SANTA CRUZ COUNTY—Saying that she has not yet seen reliable data that a countywide masking mandate would alter personal behavior or lower Covid-19 cases, Santa Cruz County Health Officer Dr. Gail Newel said she does not plan to issue a new order any time soon.
Newel at a Thursday virtual press conference said that at this point of the pandemic—deemed the “mitigation phase” by Health Services Agency Director Mimi Hall—the county did not want to distract from its ongoing efforts to increase its commendable but still unsatisfactory vaccination rates.
Across the county, 78% of those eligible for the inoculation have had at least one shot of the Covid-19 vaccines, and 68% are fully vaccinated. When expanded to all county residents, said Deputy County Health Officer Dr. David Ghilarducci, the percentage of those who are partially vaccinated drops to 67%.
That percentage, health officials say, will undoubtedly improve when those under 12 are allowed to get the shot, but it is unknown when federal health agencies will OK the vaccine’s use for children. Newel said she has heard that approval could come by the end of September, at the earliest.
Health officials called the press conference, Newel said, to again urge those who are not vaccinated to get their shot. The rate of vaccinations has slowed, Ghilarducci said, particularly in people living in Boulder Creek and Ben Lomond. Unsurprisingly, he added, the number of North County and caucasian residents aged 25-50 coming down with the disease has risen.
Overall, at least 687 county residents were infected with Covid-19 as of Thursday, according to the data available on the county’s dashboard. The county’s seven-day positivity rate on Thursday was 5.2 cases per 100,000 residents, a number that would have placed the county in the orange “moderate” tier under California’s reopening plan scrapped by Gov. Gavin Newsom in June.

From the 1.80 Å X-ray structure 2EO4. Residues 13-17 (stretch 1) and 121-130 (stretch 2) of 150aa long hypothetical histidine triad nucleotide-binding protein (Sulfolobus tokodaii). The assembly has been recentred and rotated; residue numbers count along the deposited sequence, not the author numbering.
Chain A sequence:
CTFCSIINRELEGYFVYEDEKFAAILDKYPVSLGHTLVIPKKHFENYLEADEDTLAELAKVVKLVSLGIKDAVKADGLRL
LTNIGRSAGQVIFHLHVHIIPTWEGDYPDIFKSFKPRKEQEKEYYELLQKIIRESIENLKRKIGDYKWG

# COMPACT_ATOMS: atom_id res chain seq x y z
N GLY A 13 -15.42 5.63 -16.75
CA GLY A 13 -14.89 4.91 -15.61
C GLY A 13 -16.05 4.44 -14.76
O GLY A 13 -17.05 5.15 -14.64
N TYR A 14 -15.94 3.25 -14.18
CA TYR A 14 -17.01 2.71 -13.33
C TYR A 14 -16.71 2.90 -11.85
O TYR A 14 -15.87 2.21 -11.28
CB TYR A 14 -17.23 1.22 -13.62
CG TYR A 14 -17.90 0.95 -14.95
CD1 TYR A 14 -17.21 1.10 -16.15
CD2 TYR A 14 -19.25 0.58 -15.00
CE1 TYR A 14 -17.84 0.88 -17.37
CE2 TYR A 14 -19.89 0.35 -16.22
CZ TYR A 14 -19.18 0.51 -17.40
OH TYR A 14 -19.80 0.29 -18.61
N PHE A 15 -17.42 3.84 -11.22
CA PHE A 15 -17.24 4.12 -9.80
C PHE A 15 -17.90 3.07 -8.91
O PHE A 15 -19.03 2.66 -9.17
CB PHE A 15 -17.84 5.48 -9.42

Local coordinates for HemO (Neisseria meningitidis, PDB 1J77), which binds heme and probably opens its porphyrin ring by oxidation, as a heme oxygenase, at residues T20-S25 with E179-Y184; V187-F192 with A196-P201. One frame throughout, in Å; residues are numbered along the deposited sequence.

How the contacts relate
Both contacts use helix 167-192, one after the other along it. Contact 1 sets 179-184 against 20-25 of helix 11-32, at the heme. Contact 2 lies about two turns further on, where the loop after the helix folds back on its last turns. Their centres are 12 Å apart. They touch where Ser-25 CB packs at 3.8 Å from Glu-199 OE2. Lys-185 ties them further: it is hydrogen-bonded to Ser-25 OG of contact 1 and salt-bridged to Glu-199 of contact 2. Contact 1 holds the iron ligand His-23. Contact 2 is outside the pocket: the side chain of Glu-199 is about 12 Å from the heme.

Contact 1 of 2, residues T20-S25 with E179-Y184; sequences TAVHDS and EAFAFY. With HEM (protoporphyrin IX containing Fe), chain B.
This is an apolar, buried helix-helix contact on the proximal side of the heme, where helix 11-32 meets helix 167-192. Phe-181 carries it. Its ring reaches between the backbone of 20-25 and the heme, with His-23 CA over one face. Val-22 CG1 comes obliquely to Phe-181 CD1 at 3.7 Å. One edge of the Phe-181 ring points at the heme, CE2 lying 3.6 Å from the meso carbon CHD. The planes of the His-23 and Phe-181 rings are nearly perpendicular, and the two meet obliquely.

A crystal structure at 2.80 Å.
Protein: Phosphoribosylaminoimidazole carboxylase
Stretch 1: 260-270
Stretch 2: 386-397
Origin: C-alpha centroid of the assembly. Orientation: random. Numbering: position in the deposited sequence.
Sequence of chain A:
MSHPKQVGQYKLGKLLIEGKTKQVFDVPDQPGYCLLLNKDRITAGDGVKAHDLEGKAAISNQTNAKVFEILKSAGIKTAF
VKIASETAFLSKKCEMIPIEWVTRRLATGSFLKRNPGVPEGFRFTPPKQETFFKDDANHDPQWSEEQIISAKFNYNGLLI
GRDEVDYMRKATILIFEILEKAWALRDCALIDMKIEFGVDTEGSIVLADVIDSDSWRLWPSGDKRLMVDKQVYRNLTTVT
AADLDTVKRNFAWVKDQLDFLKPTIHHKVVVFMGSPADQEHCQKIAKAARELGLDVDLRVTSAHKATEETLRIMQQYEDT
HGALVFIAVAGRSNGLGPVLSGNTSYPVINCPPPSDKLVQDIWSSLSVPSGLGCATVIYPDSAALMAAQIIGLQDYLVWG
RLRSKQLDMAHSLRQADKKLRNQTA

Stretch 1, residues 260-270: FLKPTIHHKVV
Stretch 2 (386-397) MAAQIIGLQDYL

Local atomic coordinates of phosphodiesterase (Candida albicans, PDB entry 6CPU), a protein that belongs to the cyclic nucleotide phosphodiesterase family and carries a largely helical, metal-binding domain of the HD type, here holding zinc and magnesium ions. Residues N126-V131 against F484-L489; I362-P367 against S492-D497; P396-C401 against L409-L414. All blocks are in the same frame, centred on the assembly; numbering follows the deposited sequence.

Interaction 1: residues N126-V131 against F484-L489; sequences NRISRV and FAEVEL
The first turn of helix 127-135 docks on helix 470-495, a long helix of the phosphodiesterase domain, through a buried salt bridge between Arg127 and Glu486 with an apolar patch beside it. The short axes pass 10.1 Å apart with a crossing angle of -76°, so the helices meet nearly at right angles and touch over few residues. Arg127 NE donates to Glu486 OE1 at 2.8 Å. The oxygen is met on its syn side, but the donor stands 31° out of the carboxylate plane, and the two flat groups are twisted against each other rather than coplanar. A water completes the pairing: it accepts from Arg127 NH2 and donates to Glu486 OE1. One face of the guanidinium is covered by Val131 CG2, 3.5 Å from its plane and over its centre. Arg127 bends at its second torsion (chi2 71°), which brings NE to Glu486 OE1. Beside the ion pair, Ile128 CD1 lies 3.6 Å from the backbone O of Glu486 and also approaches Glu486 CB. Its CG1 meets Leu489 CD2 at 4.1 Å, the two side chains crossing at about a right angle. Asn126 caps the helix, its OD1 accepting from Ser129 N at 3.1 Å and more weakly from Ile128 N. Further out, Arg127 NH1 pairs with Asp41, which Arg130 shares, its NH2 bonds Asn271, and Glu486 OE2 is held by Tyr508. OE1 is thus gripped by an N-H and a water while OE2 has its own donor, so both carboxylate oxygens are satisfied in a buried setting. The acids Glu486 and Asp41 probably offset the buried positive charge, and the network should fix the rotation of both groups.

Hospitalizations have also slowly risen in the past week. According to state data, there were 18 patients in local hospitals with the disease on Wednesday, including three in the ICU.
Ghilarducci said that ICU capacity is not the only issue at local hospitals. Low staffing as a result of the pandemic—doctors and nurses are taking sabbaticals and vacations after the hectic past 16 months—and people returning to the hospital for elective procedures have also put a strain on the health care system.
“Our hospital workers are burned out,” Ghilarducci said.
The county also recently reported its first Covid-19-related deaths since May. Both were unvaccinated people in their 70s. Those deaths, Ghilarducci said, were preventable, as vaccinated people are more than 16 times less likely to die from Covid-19 than those without the shot.
“The Delta variant is here,” added Newel. “It’s time to be vaccinated if you’re not already … We need all of the layers of protection that we can get and even vaccinated folks should be wearing masks indoors.”
But Newel stopped short of following many of her peers across the state in issuing a masking mandate—instead, keeping in place her recommendations issued last month. Along with saying that it would not alter the behavior of people who do not wear masks, she said that she did not want to put local law enforcement in the same position they were last year when officers had to enforce masking orders on public beaches and other spaces. She also said she did not want to undercut HSA’s vaccination outreach efforts, which, health officials say, have largely paid off in South Santa Cruz County.
It was Watsonville—with its large low-income and uninsured population that makes up much of the county’s workforce deemed essential by the state and federal governments last year—that bore the brunt of the pandemic. The majority of the county’s confirmed 17,272 Covid-19 cases and 209 deaths happened in its southernmost city. Seeing that, HSA invested the bulk of its federal and state Covid-19 funding into partnerships with Watsonville nonprofits and other community based organizations. It also chose to establish a free Covid-19 testing center, erect a vaccination center and run its massive weekly drive-thru clinic in Watsonville.
As a result, Watsonville has the highest vaccination rates in the county—69% are fully vaccinated and 81% are partially vaccinated.
“We are spiking the football,” Hall said, adding that not everyone agreed with HSA’s “equity” approach over the last year. “I truly think our efforts saved lives.”
HSA Assistant Director Jen Herrera said the Covid-19 testing centers in Watsonville and Santa Cruz will be open through the rest of the year. The vaccination center in downtown Watsonville, however, will close at the end of the month—both the testing and vaccination centers are funded by the state.
Herrera said that the county is trying to work with a local organization to offer an alternative when the downtown Watsonville center closes.